In his German Social Democracy 1905-1917, Carl E Schorske argues that “the vote for the war credits on August 4, 1914 is but the logical end of a clear line of development.”4 Susann Miller,5 by contrast, accepts that reformism had come to dominate the party, but states: “the question is merely whether a reformist policy necessarily had to the lead to the decision of August 3” (when the majority of the party’s Reichstag fraction agreed on the action to be taken the following day). Could another decision have been possible? For Georges Haupt, writing in 1970, “the fiasco of 1914…still always dominates judgements and views [in relation to the Second International]. One had emphasized the significance of this “capital offense,” yet neglected a clarification of the process that led to it, thereby arriving at the false conventional posing of the question: is [August 4] based on the lack of theoretical reflection or on the thoughtless repetition of the lessons of a Marxism that had been raised to…a dogma and isolated from practice?”6

The group around Die Glocke sheds some new light on the question of how, in the words of the Austro-Marxist Friedrich Adler, “it could come to pass that this revolutionary-socialist approach, something that was stressed over and again, burst like a bubble at the moment the war broke out.”7

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Parvus is a somewhat enigmatic figure, chiefly famous on the left for his influence on Trotsky’s theory of permanent revolution. Yet there is nothing mysterious about his theoretical commitment to the struggle against imperialism and war before 1914. He wrote a range of different publications on the world market and the main states’ colonial division of the world. His classic was Colonial Policy and the Breakdown, published in 1907 in the wake of the SPD’s unexpected defeat at the hands of a pro-colonialist political bloc in the so-called “Hottentot elections.”8 Luxemburg, Kautsky, and others drew on his theoretical output for their polemics on questions of war and peace. But on August 4 1914 Parvus advocated a German victory, albeit from abroad, and, given his importance, it is quite likely that he provided the inspiration for others to rethink their anti-war politics.

Parvus gave an interview to the Istanbul daily, Tasvir-i Efkar, which was published on August 4 1914 — not only the day of the SPD Reichstag fraction’s vote, but of the British declaration of war. It came three days after the German declaration of war on Russia, and a week after the Austrian declaration of war on Serbia. Parvus was thus very quick to make up his mind in stating his opinion on what the war means for Turkey: “The hostilities in Europe laid bare all matters of conflict. Those nations who fail to get their demands will be the prey of others. The time for talk and reasoning has passed. Now action is needed! You should heed this well.” Parvus could not be more clear: now the war had started, it was impossible to stand aside from it. Before leaving Istanbul, he also wrote for Türk Yurdu two pamphlets with the same theme: Umumî Harb Neticelerinden: Almanya Galip Gelirse (The Outcome of the General War if Germany Wins), and Umumî Harb Neticelerinden: İngiltere Galip Gelirse (The outcome of the general war if England wins). Continue reading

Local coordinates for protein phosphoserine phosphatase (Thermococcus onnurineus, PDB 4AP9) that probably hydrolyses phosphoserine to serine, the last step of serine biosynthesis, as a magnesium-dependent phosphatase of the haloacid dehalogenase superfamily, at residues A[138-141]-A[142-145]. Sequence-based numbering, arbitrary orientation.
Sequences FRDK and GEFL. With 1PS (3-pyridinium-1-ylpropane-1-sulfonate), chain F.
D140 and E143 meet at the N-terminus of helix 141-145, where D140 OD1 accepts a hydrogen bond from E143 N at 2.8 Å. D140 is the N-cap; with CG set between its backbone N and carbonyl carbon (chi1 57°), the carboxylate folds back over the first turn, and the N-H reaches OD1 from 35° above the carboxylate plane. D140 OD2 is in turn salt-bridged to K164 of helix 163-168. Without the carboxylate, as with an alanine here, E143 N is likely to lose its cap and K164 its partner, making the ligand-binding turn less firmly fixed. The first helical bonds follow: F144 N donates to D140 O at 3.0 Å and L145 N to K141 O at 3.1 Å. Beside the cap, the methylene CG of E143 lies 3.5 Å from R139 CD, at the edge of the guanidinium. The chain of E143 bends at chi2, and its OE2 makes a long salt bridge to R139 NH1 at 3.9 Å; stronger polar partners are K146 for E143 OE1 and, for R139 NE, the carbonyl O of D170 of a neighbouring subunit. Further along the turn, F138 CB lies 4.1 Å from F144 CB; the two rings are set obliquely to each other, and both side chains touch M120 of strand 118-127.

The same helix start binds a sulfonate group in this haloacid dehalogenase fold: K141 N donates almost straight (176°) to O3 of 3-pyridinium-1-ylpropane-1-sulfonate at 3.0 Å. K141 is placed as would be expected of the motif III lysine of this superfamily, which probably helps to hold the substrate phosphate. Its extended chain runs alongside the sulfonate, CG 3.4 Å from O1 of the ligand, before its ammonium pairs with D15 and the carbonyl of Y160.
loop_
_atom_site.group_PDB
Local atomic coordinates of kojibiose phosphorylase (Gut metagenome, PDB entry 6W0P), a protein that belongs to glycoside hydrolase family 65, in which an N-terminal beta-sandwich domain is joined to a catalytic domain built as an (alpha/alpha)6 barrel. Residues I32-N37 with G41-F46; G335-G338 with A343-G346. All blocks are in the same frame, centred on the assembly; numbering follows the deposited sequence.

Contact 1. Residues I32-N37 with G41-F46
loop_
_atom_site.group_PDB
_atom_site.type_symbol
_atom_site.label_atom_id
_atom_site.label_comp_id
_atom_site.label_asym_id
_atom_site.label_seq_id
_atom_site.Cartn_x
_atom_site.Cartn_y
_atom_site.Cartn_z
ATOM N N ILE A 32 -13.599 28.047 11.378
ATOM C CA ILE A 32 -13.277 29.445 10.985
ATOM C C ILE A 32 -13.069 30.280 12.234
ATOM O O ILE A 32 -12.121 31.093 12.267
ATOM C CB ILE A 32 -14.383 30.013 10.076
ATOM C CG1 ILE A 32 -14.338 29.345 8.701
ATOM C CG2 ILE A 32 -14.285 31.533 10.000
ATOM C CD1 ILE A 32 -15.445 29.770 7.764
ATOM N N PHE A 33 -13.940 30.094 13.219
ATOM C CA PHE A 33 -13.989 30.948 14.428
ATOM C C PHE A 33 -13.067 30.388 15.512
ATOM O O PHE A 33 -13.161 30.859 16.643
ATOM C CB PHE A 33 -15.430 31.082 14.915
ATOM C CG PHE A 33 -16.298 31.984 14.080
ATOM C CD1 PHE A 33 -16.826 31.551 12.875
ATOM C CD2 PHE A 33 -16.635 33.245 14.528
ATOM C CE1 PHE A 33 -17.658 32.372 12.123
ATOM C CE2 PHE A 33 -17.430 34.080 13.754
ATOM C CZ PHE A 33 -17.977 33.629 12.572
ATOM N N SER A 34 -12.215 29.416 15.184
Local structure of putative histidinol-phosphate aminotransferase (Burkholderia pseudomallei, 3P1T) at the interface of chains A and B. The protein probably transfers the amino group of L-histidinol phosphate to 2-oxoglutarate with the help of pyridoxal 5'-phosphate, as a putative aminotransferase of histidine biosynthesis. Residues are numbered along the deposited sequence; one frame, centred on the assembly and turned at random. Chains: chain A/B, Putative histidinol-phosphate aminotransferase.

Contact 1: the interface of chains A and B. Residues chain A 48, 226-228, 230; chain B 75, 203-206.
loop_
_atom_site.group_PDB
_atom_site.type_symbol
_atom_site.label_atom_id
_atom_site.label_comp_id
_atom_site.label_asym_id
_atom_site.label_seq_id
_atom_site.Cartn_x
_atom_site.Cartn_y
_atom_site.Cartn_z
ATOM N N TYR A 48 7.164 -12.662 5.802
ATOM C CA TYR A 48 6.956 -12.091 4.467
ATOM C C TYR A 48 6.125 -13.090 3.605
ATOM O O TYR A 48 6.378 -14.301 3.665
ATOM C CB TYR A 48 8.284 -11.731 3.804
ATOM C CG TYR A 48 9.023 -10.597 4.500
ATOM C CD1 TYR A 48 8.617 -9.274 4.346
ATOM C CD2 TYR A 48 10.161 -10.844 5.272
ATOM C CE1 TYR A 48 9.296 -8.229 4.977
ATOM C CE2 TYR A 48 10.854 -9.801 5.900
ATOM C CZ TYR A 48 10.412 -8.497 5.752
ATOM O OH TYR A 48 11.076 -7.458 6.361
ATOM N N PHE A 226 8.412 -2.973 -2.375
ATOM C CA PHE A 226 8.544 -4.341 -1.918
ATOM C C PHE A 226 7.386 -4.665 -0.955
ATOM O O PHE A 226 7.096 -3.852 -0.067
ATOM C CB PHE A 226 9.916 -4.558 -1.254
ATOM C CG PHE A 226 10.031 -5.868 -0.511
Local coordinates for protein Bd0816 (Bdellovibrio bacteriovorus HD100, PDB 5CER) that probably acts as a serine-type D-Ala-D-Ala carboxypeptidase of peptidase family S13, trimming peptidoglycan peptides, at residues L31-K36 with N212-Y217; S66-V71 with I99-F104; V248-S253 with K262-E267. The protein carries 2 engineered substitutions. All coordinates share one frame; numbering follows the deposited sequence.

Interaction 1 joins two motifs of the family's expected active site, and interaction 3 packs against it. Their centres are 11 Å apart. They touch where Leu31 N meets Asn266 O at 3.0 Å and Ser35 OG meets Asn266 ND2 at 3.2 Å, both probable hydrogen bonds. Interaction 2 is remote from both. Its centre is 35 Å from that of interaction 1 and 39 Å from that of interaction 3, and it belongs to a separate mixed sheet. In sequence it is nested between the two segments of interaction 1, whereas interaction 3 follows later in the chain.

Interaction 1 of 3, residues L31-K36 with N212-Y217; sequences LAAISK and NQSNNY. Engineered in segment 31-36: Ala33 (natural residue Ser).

1914 in the history of Marxism

Chris Cutrone
Platypus Review
May 6, 2014

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At the Platypus Affiliated Society’s annual International Convention, held at the School of the Art Institute of Chicago April 4-6, 2014, Chris Cutrone delivered the following President’s Report. An edited transcript of the presentation and subsequent discussion appears below. A full audio recording is available online.

To be clear, I am no longer a member of Platypus, and do not agree with all of its interpretations. Nor the opinions of its individual members necessarily reflect my own. That said, I find Cutrone’s article here excellent.

Lot 3207 TELINGATER, SOLOMON BENEDIKTOVICH & ILYA FEINBERG. 1914-go. [The Year 1914.] Moscow- MTP, 1934.

One hundred years later, what does the crisis and split in Marxism, and the political collapse of the major parties of the 2nd International in 1914, mean for us today?

The Spartacists, for example, are constantly in search of the “August 4” moment, the moment of betrayal of the proletariat’s struggle for socialism by various tendencies in the history of Marxism. The Spartacists went so far as to confess their own “August 4th” when they failed to call for the immediate withdrawal of U.S. troops from Haiti in the aftermath of the earthquake there.

So, what happened, from a Marxist perspective, on August 4, 1914, when the Social Democratic Party of Germany (SPD) members of the Reichstag voted to finance the Prussian Empire’s war budget?